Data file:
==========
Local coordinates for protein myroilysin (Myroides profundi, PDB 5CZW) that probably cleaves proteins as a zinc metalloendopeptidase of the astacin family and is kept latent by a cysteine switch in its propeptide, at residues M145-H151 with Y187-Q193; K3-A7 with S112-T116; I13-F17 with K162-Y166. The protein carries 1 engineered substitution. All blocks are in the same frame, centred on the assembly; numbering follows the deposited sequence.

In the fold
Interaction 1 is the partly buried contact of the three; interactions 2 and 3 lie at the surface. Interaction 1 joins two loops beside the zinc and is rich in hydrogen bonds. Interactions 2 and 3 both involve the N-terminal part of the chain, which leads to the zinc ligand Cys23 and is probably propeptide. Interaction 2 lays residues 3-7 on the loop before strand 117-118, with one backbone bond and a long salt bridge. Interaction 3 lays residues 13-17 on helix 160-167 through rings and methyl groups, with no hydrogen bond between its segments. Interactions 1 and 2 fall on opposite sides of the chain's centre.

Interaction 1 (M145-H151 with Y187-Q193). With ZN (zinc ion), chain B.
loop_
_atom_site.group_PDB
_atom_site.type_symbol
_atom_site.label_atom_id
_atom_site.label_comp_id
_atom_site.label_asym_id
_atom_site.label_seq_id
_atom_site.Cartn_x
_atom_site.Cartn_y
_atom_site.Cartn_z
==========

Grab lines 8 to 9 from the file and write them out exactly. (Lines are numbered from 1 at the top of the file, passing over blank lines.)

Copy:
_atom_site.label_atom_id
_atom_site.label_comp_id